After the end of the second World War, Japan had one of the lowest life expectancies in the world; and now it is a fact that the Japanese outlive everyone else on this planet. The men live upto 79 years of age, while the women live a little over 86. How did they manage to turn the tables so drastically? Let’s have a look:
The Japanese Way of Living
Lifestyle plays a very important role in the well-being of any country’s citizens. Traditionally, Japanese diet consists of a lot of rice, vegetables, and fish, and the way they cook it often includes steaming, broiling, pan-grilling or fermenting, thus allowing the food to be nutrient rich. Tea is an integral part of their beverage diet, which adds to their daily anti-oxidants intake.
According to the book ‘Japanese Women Don’t Get Old or Fat’ by Naomi Moriyama, in Japanese markets, food isn’t dated by the day — it’s dated by the half-hour, so it is safe to say that the food they eat is fresh.
Another important detail to note is the serving on the platter, portion control is a part of their etiquette. Eating from a small rice bowl, serving each item on its own little dish and never completely filling the plate is a part of their eating habits. In the Okinawa region of Japan, there is a saying Hara Hachi Bu which translates to “eat until you are 80% full”.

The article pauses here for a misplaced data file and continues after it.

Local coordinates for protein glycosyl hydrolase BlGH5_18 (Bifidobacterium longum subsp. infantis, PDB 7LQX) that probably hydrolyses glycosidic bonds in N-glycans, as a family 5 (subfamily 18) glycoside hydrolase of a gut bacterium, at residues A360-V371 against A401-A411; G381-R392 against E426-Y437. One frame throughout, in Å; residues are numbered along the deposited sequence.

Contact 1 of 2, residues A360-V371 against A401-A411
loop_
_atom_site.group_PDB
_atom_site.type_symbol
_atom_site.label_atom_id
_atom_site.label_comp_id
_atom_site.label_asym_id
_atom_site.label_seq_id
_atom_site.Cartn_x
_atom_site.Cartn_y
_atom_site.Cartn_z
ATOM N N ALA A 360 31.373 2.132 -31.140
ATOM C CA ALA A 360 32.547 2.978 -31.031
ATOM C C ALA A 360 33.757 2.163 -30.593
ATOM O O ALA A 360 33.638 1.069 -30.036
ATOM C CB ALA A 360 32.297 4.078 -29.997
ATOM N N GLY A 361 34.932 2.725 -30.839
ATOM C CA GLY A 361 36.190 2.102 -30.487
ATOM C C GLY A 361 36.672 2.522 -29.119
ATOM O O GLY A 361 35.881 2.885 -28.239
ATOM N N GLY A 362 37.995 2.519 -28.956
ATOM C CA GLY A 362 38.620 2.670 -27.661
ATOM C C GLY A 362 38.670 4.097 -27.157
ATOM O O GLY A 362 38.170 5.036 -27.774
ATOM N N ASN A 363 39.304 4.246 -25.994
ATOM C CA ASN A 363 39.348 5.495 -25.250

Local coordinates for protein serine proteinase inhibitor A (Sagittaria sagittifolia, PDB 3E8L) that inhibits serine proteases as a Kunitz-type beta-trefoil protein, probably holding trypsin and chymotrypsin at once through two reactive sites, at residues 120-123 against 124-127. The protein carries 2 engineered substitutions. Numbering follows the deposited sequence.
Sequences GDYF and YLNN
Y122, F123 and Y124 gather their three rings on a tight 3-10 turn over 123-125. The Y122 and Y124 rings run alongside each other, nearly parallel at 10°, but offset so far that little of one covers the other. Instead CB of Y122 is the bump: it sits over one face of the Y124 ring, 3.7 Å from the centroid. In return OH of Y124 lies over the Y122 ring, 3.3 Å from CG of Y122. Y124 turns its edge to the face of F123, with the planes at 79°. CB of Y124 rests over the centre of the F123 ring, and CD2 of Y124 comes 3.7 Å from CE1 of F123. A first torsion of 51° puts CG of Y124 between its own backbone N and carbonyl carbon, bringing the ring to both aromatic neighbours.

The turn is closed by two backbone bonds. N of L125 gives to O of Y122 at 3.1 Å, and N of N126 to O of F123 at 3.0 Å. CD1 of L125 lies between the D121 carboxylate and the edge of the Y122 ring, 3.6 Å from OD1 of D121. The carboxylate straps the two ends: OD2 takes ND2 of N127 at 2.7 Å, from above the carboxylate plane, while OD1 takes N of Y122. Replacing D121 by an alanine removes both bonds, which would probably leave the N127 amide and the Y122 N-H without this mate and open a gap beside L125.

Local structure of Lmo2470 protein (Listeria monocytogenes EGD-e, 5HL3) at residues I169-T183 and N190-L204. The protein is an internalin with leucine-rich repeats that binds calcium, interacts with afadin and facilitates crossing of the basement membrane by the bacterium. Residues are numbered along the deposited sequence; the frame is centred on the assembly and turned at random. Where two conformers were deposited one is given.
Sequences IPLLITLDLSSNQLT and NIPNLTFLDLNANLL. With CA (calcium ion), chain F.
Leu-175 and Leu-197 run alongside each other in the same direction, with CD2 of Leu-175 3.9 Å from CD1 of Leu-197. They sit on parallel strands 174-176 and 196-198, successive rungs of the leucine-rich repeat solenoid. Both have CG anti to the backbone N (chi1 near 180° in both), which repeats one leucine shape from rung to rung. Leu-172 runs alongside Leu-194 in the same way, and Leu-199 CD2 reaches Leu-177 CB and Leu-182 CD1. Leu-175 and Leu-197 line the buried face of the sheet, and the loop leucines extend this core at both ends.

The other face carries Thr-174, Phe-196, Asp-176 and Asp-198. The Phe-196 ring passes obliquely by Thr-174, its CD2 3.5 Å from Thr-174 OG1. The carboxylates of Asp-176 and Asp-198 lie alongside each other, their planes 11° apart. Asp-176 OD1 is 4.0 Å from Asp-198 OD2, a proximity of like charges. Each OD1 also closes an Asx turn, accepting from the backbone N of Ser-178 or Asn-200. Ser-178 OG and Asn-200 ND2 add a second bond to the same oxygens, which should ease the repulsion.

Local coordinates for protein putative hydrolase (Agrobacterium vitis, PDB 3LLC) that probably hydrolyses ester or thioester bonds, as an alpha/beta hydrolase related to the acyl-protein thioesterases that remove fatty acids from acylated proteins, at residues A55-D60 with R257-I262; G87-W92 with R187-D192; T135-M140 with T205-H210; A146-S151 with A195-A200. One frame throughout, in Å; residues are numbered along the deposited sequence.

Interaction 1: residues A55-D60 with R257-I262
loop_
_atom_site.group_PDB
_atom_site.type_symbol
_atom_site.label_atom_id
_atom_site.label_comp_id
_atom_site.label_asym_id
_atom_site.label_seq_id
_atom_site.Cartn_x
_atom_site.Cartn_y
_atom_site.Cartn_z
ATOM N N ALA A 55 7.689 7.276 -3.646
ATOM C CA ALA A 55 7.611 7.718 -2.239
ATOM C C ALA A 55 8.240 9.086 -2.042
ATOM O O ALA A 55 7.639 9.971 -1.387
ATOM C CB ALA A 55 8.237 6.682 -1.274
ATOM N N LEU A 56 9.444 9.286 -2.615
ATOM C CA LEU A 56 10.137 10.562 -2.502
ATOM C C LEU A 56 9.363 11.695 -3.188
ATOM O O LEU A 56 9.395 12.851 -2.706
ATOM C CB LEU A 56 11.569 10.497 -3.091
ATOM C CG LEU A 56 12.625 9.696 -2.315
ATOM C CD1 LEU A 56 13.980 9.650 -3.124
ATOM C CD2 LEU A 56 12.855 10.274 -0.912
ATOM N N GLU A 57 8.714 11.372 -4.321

On a fellowship trip to Japan funded by Faculty of Public Health (FPH), Claire Beynon of the British Association of Community Physicians (BACP) observed certain points related to the lifestyle of the Japanese people.
She noted that 90% of the children walk to school, perform three hours of physical activity every week and part of a child’s everyday activities includes cleaning their own school, while they also get a five-minute break between each lesson to run around the play area. Claire observed that the psyche of the people is such that priority is given to pedestrians and cyclists and walking is encouraged.
The unique healthcare system:
In 1961, Japan passed a law which called for universal health coverage, which has encompassed to cover all Japanese people either by employers or the government.
The hospitals in Japan are highly privatized, with around 80% of hospitals and 94% of clinics are privately operated. The system has a fixed fee schedule, meaning that the cost of procedures and drugs are the same everywhere, regardless of whether the service is performed in a tertiary hospital or a rural clinic, by a specialist or a junior physician. Neither insurers or providers have the freedom to negotiate individually a different fee schedule. Because the prices are fixed, employers have no buying leverage to reduce insurance premiums, minimizing the impact of employers. Ambulatory care physicians are reimbursed on the basis of a negotiated fee-for-service schedule and patients have the liberty to choose the physician of their choice.
One unique feature of Japan’s healthcare system is that physicians have the authority to both prescribe and dispense pharmaceutical products, which is accountable for the country’s high per-capita consumption of drugs.